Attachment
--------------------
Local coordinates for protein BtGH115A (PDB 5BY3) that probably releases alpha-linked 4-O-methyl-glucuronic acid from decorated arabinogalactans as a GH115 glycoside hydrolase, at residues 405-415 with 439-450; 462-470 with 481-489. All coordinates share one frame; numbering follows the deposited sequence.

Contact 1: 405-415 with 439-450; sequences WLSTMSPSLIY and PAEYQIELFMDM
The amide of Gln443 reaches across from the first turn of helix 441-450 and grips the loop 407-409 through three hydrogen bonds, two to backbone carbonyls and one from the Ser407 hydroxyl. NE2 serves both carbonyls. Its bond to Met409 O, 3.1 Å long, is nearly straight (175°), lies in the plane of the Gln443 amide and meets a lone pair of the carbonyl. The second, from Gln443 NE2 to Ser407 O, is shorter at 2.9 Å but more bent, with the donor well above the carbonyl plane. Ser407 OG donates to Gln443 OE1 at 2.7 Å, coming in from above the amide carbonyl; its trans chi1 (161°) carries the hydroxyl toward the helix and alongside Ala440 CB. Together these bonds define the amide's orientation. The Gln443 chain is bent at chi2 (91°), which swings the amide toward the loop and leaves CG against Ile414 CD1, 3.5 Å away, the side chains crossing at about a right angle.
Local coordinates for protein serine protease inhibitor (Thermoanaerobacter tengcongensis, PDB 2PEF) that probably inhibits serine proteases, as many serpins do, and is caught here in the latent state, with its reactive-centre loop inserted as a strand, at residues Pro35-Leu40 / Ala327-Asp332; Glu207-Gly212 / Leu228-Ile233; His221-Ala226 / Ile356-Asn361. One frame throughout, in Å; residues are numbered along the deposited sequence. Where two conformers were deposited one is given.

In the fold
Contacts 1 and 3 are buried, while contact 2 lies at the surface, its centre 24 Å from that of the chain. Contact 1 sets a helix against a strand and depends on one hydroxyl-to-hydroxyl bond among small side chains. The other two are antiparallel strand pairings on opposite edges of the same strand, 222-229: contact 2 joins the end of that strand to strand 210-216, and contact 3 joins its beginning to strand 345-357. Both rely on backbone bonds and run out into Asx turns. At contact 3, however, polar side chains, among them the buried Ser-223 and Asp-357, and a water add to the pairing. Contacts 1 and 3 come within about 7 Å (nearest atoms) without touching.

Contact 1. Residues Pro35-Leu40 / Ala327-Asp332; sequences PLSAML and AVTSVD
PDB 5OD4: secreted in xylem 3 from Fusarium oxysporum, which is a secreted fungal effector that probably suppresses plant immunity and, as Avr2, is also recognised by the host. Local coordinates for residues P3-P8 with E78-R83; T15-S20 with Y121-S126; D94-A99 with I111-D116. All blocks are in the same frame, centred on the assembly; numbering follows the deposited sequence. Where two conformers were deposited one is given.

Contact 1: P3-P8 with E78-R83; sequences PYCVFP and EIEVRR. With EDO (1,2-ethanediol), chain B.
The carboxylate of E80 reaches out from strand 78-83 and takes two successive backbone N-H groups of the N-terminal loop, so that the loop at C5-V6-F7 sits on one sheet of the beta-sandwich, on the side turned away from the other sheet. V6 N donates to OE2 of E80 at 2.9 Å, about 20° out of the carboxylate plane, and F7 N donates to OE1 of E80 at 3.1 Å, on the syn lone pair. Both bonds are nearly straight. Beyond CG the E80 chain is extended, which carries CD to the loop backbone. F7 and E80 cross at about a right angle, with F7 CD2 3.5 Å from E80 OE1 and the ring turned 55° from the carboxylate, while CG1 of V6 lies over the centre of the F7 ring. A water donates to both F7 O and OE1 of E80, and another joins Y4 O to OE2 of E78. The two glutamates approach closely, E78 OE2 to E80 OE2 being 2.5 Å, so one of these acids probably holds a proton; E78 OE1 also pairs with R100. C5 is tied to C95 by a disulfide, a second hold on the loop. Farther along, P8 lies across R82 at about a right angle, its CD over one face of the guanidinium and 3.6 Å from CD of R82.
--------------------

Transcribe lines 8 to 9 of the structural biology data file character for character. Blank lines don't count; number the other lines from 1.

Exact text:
PDB 5OD4: secreted in xylem 3 from Fusarium oxysporum, which is a secreted fungal effector that probably suppresses plant immunity and, as Avr2, is also recognised by the host. Local coordinates for residues P3-P8 with E78-R83; T15-S20 with Y121-S126; D94-A99 with I111-D116. All blocks are in the same frame, centred on the assembly; numbering follows the deposited sequence. Where two conformers were deposited one is given.

Contact 1: P3-P8 with E78-R83; sequences PYCVFP and EIEVRR. With EDO (1,2-ethanediol), chain B.